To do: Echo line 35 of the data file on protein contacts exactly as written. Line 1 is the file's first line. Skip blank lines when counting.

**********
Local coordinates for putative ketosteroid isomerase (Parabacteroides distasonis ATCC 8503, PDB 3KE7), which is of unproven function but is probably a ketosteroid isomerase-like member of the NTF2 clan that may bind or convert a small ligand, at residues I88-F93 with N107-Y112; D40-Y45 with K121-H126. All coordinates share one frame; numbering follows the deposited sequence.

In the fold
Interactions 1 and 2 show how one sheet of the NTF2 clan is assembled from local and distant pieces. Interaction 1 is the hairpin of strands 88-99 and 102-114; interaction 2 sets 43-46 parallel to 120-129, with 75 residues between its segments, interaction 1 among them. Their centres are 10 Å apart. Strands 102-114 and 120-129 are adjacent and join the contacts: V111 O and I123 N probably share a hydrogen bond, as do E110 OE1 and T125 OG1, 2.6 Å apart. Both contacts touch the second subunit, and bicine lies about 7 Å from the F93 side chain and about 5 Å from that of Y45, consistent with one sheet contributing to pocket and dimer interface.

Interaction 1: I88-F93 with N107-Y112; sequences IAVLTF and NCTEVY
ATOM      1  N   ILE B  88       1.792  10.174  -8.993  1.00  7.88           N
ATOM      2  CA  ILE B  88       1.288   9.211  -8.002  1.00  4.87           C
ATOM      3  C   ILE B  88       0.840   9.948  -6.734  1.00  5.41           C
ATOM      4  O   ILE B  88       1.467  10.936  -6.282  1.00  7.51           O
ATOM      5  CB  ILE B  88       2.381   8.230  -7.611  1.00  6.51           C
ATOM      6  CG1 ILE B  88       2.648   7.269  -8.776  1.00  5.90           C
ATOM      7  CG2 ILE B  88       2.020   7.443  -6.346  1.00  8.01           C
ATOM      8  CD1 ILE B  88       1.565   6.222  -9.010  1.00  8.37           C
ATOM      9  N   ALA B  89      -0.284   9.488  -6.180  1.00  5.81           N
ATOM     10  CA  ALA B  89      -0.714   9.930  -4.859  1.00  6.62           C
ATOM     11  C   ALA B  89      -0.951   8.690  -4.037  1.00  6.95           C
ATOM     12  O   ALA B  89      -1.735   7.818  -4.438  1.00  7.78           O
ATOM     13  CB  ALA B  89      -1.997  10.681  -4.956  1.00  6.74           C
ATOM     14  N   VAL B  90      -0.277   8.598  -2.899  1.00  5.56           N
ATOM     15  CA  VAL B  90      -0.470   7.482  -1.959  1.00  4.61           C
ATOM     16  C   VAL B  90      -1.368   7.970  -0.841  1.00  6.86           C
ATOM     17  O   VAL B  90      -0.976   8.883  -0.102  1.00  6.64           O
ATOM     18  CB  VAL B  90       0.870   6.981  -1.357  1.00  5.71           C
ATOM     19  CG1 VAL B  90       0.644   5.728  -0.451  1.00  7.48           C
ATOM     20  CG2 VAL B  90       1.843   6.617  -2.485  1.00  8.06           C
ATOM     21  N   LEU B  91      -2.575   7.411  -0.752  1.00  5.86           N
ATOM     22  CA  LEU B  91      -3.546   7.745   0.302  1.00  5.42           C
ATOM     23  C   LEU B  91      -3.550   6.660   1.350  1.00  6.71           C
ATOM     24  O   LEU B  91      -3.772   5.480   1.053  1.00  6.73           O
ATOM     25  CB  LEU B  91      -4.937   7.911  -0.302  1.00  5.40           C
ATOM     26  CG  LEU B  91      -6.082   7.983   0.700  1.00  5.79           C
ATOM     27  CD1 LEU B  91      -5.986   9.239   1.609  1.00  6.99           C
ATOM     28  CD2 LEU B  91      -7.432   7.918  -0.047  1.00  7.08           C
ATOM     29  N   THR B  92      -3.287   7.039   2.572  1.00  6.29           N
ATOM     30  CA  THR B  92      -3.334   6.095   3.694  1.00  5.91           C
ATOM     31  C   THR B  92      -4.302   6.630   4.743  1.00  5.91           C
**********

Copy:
ATOM     31  C   THR B  92      -4.302   6.630   4.743  1.00  5.91           C